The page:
Twenty years ago, a reunified Germany opened the archives of the East German secret police, the dreaded Stasi, to the public. Thousands of Germans were horrified to learn that their friends and neighbors had been spying on them for the repressive East German government.
Now, Germans are once again dismayed by their country's intelligence service.
First, the Federal Office for the Protection of the Constitution came under fire after the revelation that a group of neo-Nazis had allegedly committed at least 10 killings while eluding authorities with apparent ease. The agency lost track of the group despite monitoring it as far back as the 1990s and having a coterie of paid informants.
Then, the newsweekly Der Spiegel reported last month that 27 members of Parliament, all with a left-wing party, have been under observation by the intelligence service.
Critics contend that the government has badly allocated resources, monitoring harmless left-wing politicians while allowing violent right-wing criminals to run rampant.
"They've been looking in the wrong direction, and maybe for political reasons," said Michael Minkenberg, a political scientist at the European University Viadrina in Frankfurt (Oder) whose work focuses on the radical right. "It raises a very big question mark about the work they do. If they are really concentrating on preventing a danger to democracy in Germany, they are failing on a grand scale."
The uproar surrounding the neo-Nazi group, which called itself the National Socialist Underground, has crescendoed since the government finally connected it in November to the slayings of nine immigrants and a policewoman from 2000 to '06. The three members of the group believed to have committed the killings weren't tracked down until the bodies of two of them, Uwe Mundlos and Uwe Boehnhardt, were found in a burning trailer, and the third, Beate Zschaepe, turned herself in to police.
Since then, media investigations have pieced together a story of consistent failure on the part of the federal and state intelligence services to cooperate and act on extensive evidence of the trio's activities.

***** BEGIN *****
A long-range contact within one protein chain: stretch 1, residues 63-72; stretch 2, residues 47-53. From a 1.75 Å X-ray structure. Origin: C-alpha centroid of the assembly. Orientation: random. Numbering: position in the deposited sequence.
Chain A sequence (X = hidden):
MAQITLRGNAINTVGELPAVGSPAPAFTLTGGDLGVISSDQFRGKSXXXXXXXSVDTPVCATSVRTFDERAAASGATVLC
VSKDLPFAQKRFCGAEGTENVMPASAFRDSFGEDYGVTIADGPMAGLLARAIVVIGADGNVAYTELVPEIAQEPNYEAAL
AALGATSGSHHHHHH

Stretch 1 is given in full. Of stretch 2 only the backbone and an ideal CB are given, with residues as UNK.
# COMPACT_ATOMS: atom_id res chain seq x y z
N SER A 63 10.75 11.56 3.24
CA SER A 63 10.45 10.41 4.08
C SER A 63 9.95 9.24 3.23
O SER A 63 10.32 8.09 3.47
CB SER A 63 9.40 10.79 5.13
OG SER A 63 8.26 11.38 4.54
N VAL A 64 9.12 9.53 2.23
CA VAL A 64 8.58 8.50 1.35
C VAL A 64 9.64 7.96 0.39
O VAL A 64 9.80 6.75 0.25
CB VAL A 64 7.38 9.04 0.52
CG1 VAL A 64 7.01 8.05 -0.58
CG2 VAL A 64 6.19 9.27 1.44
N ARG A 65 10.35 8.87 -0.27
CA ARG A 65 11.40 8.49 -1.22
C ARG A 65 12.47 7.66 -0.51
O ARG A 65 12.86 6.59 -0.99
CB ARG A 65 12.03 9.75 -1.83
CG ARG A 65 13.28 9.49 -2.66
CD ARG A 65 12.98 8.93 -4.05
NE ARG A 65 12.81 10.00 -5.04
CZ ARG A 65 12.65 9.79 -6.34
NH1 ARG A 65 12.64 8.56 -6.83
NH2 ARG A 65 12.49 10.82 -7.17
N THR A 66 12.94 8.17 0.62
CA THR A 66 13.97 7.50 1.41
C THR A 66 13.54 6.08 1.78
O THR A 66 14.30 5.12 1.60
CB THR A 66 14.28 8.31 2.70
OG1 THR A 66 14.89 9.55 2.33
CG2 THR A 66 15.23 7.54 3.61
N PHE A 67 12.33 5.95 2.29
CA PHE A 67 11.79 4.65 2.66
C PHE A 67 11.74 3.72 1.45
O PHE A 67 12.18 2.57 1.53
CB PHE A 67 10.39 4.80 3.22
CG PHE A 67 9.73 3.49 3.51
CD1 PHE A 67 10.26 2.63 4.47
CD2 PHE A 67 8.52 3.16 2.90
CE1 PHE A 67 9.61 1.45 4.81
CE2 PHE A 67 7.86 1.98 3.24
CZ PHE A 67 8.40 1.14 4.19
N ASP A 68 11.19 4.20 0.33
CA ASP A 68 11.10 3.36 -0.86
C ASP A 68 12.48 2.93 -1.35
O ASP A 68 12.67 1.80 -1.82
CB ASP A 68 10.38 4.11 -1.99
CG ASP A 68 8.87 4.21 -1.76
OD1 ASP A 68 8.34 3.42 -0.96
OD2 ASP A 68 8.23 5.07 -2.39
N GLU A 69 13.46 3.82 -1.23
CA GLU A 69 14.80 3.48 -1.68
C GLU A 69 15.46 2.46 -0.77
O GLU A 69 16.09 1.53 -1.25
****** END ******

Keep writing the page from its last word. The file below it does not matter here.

Police in the eastern state of Thuringia started tracking the three in the 1990s amid allegations of hate speech and bomb threats. In a January 1998 raid by state police, the three escaped.
They then managed to remain on the lam for nearly 14 years, despite many clues to their whereabouts and their continued involvement with the far-right element in Thuringia.
Der Spiegel reported over the weekend that police in Saxony state even happened upon the trio's hide-out in January 2007, when they had already allegedly killed nine people. Zschaepe, who answered the door, gave the police multiple aliases and contradictory information and refused to let them in. The police did not investigate further, although Zschaepe was already wanted by the authorities, who had her mug shot.
All the while, the national and state intelligence services had many paid informants in right-wing circles, including in Thuringia, at least one of whom was in direct contact with the National Socialist Underground.
At least one official acknowledged communication lapses.
"The federal intelligence agency didn't know what the 16 state agencies knew," said an official at the federal intelligence agency, speaking on condition of anonymity. "There must be better communication among the various intelligence agencies and between the police and the intelligence agencies."
Meanwhile, the federal intelligence service has drawn sharp criticism for its observation of federal lawmakers from the Left Party.
The far-left party, considered by some to be outside the political mainstream, enjoys strong support in the former East Germany and won nearly 12% of the vote in the most recent nationwide election, in 2009.
The Interior Ministry defended its monitoring of the Left Party members last week, arguing that the party advocates "a change to the present form of the state and society." Interior Minister Hans-Peter Friedrich later agreed to order a review of the list, but said he couldn't predict whether it would lead to a higher or lower number of lawmakers under observation.
During the Cold War, Minkenberg said, the intelligence service was mainly concerned with preventing communist infiltration in West Germany. Now, he said, the threats have changed but the agency's mind-set has not.
"When they look at the far right, they think that these are a group of lunatics," he said. "So there is a tendency to say that right-wing activities are not as dangerous as left-wing because they have less of a plan."
The intelligence service official disagreed, saying that fighting right-wing extremism remains a "major priority" for the agency, second only to combating international terrorism.
The official said the federal intelligence service would respond to its failure to detect the activities of the National Socialist Underground, and thus prevent the killings the group allegedly carried out, by making "structural, communication and procedural" changes.
But Minkenberg said he's skeptical, saying, "I don't think it will prevent anything."
Wiener is a special correspondent.